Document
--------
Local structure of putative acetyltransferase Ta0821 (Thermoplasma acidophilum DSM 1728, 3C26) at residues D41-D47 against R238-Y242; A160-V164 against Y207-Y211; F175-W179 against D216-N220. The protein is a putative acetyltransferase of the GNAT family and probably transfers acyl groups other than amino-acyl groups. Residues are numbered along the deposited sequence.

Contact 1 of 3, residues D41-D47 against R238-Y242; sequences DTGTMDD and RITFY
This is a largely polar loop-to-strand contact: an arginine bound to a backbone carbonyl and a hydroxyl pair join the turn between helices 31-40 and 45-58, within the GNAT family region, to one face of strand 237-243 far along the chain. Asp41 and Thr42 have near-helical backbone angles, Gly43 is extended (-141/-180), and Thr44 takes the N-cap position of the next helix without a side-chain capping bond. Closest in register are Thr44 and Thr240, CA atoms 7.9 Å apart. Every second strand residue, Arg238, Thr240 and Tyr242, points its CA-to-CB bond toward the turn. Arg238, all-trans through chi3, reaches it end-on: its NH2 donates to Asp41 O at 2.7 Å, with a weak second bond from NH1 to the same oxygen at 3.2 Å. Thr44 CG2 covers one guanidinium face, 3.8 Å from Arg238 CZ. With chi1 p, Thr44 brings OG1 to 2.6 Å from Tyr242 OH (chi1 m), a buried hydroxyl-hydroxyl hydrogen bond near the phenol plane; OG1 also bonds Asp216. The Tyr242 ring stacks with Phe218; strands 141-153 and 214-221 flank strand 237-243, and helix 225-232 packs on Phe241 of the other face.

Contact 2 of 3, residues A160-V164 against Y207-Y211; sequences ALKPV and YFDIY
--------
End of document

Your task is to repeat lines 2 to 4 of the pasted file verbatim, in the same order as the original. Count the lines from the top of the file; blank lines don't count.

Contact 1 of 3, residues D41-D47 against R238-Y242; sequences DTGTMDD and RITFY
This is a largely polar loop-to-strand contact: an arginine bound to a backbone carbonyl and a hydroxyl pair join the turn between helices 31-40 and 45-58, within the GNAT family region, to one face of strand 237-243 far along the chain. Asp41 and Thr42 have near-helical backbone angles, Gly43 is extended (-141/-180), and Thr44 takes the N-cap position of the next helix without a side-chain capping bond. Closest in register are Thr44 and Thr240, CA atoms 7.9 Å apart. Every second strand residue, Arg238, Thr240 and Tyr242, points its CA-to-CB bond toward the turn. Arg238, all-trans through chi3, reaches it end-on: its NH2 donates to Asp41 O at 2.7 Å, with a weak second bond from NH1 to the same oxygen at 3.2 Å. Thr44 CG2 covers one guanidinium face, 3.8 Å from Arg238 CZ. With chi1 p, Thr44 brings OG1 to 2.6 Å from Tyr242 OH (chi1 m), a buried hydroxyl-hydroxyl hydrogen bond near the phenol plane; OG1 also bonds Asp216. The Tyr242 ring stacks with Phe218; strands 141-153 and 214-221 flank strand 237-243, and helix 225-232 packs on Phe241 of the other face.

Contact 2 of 3, residues A160-V164 against Y207-Y211; sequences ALKPV and YFDIY